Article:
BOSTON (AP) — Aaron Lifter has a clear goal in mind when it comes to investing. He keeps a little more than half of his portfolio in stocks. The rest is stashed in bonds to help smooth his returns.
With about 55 percent in stocks, he’s hardly alone. It’s a common balance for people approaching retirement who want to protect their savings, without investing so conservatively that they miss out on market rallies.
Yet Lifter isn’t a 50-something baby boomer. He’s 24, and could invest far more aggressively. The University of Miami law school student has decades to make up for losses he might suffer from the market’s periodic declines. He built up his savings at an early age by spending two years helping to run the commercial real estate business that his late father founded.
His approach defies conventional wisdom that 20-somethings’ should have as much as 90 percent of their investments in the stock market. That mix reflects the greater long-term returns that stocks historically have delivered compared with bonds, and is how target-date mutual funds try to strike an age-appropriate mix for investors expecting to retire around 2050.
But three years after the market’s steep plunge, aversion to stocks is common for investors of every age. What’s surprising is that the attitude has become ingrained in Generation Y, generally defined as people born from 1981 through 1995.
Lifter, for example, says he’s relatively comfortable with risk compared with friends his age who keep as little as 10 percent of their investments in stocks.
A key reason is that they’ve seen losses as much as they’ve seen gains in the relatively short span that they’ve been investing, and watching their parents invest.
“We’ve had the tech bubble burst and the real estate bubble burst,” Lifter says.
Their portfolios are frequently so conservative that they resemble those of investors decades older, although Gen Y has far longer to recover.
“Gen Y is investing more like their parents and grandparents, many of whom grew up in the shadow of the Great Depression,” says Bill Finnegan, a marketing director with MFS Investment Management.
The mutual fund company conducted a recent survey to gauge the mood of investors. It found that Gen Y investors, aged 18 to 30, kept an average 30 percent of their portfolios in cash, such as money-market funds and bank accounts. That was nearly as much as the 33 percent they invested in U.S. stocks and stock funds. Among all age groups, cash averaged 26 percent.
The real eyebrow-raiser came from the 40 percent of Gen Y respondents who agreed with the statement, “I will never feel comfortable investing in the stock market.”
Gen Y’s cautious investing is a hot topic across the industry. They’re “incredibly risk-averse,” Sanjiv Mirchandani, president of Fidelity Investments subsidiary National Financial, said at a recent conference where he highlighted the trend. “They’re putting away their savings in banks.”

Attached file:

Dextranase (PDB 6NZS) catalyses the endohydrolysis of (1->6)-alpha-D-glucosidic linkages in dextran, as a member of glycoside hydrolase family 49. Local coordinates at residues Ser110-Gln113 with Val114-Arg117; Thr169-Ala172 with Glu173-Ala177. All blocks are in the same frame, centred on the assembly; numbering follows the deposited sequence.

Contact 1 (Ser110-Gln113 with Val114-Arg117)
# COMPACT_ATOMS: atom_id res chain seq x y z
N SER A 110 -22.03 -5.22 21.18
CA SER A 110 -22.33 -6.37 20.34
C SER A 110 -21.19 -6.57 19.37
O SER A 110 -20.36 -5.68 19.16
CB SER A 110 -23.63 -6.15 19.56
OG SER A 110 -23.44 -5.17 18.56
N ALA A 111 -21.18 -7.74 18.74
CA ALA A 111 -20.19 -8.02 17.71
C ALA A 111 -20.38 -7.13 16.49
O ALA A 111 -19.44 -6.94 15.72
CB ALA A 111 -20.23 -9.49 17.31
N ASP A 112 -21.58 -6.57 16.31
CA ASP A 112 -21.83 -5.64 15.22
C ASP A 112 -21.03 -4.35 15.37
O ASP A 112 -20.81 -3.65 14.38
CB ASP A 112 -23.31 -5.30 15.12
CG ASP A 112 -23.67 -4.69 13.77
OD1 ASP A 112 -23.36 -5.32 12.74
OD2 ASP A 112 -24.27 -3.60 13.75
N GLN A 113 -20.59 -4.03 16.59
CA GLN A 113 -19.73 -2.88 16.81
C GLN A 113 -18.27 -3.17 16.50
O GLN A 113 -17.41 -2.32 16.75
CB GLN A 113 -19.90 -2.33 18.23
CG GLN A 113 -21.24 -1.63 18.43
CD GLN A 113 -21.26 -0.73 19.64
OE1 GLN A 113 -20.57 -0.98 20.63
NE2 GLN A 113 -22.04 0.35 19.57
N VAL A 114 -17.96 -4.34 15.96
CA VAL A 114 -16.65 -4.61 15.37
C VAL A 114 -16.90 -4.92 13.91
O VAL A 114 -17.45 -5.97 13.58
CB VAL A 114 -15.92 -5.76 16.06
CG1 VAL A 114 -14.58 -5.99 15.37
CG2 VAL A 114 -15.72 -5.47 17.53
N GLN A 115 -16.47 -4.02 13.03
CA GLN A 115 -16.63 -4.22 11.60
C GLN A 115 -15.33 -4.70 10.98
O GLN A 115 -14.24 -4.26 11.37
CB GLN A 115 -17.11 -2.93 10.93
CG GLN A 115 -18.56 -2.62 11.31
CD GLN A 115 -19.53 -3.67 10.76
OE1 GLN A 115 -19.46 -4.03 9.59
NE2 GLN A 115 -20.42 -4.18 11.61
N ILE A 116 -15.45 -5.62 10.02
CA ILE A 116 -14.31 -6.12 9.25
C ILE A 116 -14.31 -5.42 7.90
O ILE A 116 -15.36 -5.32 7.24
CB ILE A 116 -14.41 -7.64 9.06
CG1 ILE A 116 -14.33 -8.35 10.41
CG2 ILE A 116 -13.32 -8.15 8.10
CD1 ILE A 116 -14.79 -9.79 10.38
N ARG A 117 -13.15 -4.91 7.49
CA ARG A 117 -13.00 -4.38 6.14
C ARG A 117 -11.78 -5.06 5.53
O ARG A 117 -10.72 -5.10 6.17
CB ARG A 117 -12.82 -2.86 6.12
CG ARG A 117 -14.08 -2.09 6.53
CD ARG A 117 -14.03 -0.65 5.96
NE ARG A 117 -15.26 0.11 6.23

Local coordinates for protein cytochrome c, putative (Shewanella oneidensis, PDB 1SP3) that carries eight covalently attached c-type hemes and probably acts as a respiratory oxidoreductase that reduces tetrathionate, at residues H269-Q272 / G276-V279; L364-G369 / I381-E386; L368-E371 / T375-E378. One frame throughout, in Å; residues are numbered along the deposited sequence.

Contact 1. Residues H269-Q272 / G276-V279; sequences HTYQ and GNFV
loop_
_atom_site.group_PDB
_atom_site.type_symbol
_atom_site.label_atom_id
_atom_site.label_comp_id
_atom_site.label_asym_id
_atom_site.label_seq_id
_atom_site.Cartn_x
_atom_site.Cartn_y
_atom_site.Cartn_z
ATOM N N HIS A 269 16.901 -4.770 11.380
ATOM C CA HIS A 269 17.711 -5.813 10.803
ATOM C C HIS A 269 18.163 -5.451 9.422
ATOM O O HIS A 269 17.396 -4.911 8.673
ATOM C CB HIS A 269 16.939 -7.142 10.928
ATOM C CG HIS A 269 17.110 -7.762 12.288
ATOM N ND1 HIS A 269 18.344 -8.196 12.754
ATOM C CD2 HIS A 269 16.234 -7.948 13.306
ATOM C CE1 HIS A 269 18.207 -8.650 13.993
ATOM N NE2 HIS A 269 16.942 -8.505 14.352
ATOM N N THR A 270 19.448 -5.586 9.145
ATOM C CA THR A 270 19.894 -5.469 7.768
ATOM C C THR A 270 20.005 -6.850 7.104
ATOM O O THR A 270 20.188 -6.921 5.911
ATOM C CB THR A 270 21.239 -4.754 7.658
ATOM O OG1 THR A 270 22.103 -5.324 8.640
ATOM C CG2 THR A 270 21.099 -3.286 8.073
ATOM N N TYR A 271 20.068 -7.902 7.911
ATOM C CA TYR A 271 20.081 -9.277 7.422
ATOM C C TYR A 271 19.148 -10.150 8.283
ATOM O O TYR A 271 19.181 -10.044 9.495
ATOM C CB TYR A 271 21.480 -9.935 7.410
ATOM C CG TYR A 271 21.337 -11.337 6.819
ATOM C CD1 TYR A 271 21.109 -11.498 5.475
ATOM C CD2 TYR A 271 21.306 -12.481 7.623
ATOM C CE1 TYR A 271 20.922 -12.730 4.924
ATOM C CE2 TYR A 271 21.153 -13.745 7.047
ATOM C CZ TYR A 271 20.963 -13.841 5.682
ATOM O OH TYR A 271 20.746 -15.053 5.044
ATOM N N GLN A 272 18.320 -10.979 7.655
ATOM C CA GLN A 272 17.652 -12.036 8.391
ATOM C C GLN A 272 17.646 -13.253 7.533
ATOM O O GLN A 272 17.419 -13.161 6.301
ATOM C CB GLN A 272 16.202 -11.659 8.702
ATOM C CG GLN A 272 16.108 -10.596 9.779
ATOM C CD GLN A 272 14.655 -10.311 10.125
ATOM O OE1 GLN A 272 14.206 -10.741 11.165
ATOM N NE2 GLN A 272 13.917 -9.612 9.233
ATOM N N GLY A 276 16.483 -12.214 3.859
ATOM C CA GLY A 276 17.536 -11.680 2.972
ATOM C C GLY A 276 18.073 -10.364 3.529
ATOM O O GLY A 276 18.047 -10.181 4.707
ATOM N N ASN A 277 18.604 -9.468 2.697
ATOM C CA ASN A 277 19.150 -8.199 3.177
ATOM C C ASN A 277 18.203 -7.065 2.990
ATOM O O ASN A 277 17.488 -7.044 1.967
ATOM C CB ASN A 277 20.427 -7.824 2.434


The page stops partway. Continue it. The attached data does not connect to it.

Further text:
Many are cautious because they have little or no money to invest, and face bleak job prospects, even if they’re well-educated. Nationwide employment among 16- to 29 year-olds last year was at the lowest level since World War II. Just 55 percent had jobs, down from 67 percent a decade earlier.
Those are some of the realities that young protesters in the ongoing Occupy Wall Street movement are calling attention to.
Finnegan, of MFS, believes Gen Y is becoming a generation of “recession babies” who are conservative about investing, much as people who came of age during the 1930s have been called “depression babies.” The stock market volatility and economic hardships that group endured left them more averse to money risks than preceding generations.
For Gen Y, such thinking creates a risk of not fully realizing long-term market gains, and running out of cash in retirement.
It’s important to remember that the past decade’s decline in stock prices was rare. Over rolling 10-year periods dating to 1926, stocks fell just 5 percent of the time, according to a study by fund company T. Rowe Price. And during the 1980s and 90s, stocks delivered annualized returns averaging 17.8 percent.
But history doesn’t necessarily make a big impression on Gen Y investors, who saw stocks lose slightly less than 1 percent a year the last decade.
“If you say to them, ‘You might miss a market rally,’ their experience tells them, ‘I don’t seem to have missed out on anything, from what I can tell,'” Finnegan says.
Today’s youth aren’t alone in their skepticism. Sixty-seven-year-old Bill Gross, the famed manager of the world’s largest bond fund, Pimco Total Return, believes we’ve entered a new era in which U.S. economic growth will be closer to 0 percent than historical averages of 3 to 4 percent.
“There is only a ‘new normal’ economy at best and a global recession at worst to look forward to in future years,” Gross wrote in a commentary this month on Pimco’s website.
As a result, he says, “There are no double-digit investment returns anywhere in sight for owners of financial assets.”
With such influential voices fueling pessimism, it’s not surprising that many of the 77 million Americans who make up Generation Y are skeptical about stocks, and investing in general.
Says Lifter, the cautious 24-year-old investor: “People of my generation realize money is not automatic: It doesn’t just always come in, it can go out.”
Questions? E-mail investorinsight(at)ap.org